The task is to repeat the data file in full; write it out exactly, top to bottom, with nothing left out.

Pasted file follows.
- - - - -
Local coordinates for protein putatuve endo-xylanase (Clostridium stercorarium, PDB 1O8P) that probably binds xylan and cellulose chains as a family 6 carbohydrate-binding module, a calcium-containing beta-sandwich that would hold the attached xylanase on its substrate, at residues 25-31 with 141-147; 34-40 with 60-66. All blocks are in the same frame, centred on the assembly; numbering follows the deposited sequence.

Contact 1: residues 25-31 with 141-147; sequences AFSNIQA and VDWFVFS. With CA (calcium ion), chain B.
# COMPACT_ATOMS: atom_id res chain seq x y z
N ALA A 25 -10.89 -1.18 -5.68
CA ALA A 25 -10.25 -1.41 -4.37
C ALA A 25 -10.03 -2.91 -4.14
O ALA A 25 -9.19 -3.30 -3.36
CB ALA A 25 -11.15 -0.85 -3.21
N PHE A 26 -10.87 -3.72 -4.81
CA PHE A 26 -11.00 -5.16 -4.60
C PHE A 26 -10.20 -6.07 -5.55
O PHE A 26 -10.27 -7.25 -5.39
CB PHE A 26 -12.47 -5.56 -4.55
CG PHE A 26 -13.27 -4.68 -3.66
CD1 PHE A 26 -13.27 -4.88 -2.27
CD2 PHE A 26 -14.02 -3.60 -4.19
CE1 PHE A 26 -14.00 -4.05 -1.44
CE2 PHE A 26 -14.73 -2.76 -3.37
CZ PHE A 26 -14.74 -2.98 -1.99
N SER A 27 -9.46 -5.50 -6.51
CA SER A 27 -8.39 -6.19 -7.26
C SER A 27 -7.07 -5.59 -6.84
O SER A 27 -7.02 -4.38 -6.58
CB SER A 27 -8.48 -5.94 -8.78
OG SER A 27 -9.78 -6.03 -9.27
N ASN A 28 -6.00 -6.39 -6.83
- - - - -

Local coordinates for protein putatuve endo-xylanase (Clostridium stercorarium, PDB 1O8P) that probably binds xylan and cellulose chains as a family 6 carbohydrate-binding module, a calcium-containing beta-sandwich that would hold the attached xylanase on its substrate, at residues 25-31 with 141-147; 34-40 with 60-66. All blocks are in the same frame, centred on the assembly; numbering follows the deposited sequence.

Contact 1: residues 25-31 with 141-147; sequences AFSNIQA and VDWFVFS. With CA (calcium ion), chain B.
# COMPACT_ATOMS: atom_id res chain seq x y z
N ALA A 25 -10.89 -1.18 -5.68
CA ALA A 25 -10.25 -1.41 -4.37
C ALA A 25 -10.03 -2.91 -4.14
O ALA A 25 -9.19 -3.30 -3.36
CB ALA A 25 -11.15 -0.85 -3.21
N PHE A 26 -10.87 -3.72 -4.81
CA PHE A 26 -11.00 -5.16 -4.60
C PHE A 26 -10.20 -6.07 -5.55
O PHE A 26 -10.27 -7.25 -5.39
CB PHE A 26 -12.47 -5.56 -4.55
CG PHE A 26 -13.27 -4.68 -3.66
CD1 PHE A 26 -13.27 -4.88 -2.27
CD2 PHE A 26 -14.02 -3.60 -4.19
CE1 PHE A 26 -14.00 -4.05 -1.44
CE2 PHE A 26 -14.73 -2.76 -3.37
CZ PHE A 26 -14.74 -2.98 -1.99
N SER A 27 -9.46 -5.50 -6.51
CA SER A 27 -8.39 -6.19 -7.26
C SER A 27 -7.07 -5.59 -6.84
O SER A 27 -7.02 -4.38 -6.58
CB SER A 27 -8.48 -5.94 -8.78
OG SER A 27 -9.78 -6.03 -9.27
N ASN A 28 -6.00 -6.39 -6.83